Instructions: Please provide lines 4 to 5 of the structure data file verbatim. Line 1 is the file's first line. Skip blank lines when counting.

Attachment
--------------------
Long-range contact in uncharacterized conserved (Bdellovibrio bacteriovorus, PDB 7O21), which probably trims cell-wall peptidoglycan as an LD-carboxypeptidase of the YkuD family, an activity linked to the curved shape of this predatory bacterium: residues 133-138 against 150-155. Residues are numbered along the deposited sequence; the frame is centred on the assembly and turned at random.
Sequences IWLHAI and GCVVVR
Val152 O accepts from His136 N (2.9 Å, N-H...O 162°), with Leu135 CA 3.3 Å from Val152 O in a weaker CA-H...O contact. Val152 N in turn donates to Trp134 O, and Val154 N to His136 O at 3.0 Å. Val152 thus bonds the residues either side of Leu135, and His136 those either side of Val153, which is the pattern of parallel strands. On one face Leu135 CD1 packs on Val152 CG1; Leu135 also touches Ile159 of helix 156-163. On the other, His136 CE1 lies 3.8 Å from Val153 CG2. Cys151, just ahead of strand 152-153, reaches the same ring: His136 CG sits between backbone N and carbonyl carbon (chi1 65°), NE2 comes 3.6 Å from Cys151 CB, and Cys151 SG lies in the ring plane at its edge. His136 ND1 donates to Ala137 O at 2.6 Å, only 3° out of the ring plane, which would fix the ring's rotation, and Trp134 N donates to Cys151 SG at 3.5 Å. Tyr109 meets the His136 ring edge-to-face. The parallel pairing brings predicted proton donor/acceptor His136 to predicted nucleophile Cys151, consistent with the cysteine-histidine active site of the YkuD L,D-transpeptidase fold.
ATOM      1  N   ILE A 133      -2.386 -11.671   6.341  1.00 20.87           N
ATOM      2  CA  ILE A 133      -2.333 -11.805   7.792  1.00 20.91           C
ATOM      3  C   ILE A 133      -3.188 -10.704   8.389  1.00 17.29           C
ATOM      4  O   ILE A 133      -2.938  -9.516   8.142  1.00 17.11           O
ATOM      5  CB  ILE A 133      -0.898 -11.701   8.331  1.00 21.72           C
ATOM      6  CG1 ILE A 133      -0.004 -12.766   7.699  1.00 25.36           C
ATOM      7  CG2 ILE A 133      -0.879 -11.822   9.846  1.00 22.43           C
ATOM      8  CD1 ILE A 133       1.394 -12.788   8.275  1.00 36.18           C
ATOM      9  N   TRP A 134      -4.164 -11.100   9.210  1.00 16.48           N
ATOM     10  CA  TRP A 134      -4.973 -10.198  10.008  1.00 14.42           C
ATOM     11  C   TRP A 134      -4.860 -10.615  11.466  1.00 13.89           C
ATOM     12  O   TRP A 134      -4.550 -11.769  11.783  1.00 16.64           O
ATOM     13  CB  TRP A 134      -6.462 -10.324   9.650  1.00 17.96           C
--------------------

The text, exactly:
ATOM      1  N   ILE A 133      -2.386 -11.671   6.341  1.00 20.87           N
ATOM      2  CA  ILE A 133      -2.333 -11.805   7.792  1.00 20.91           C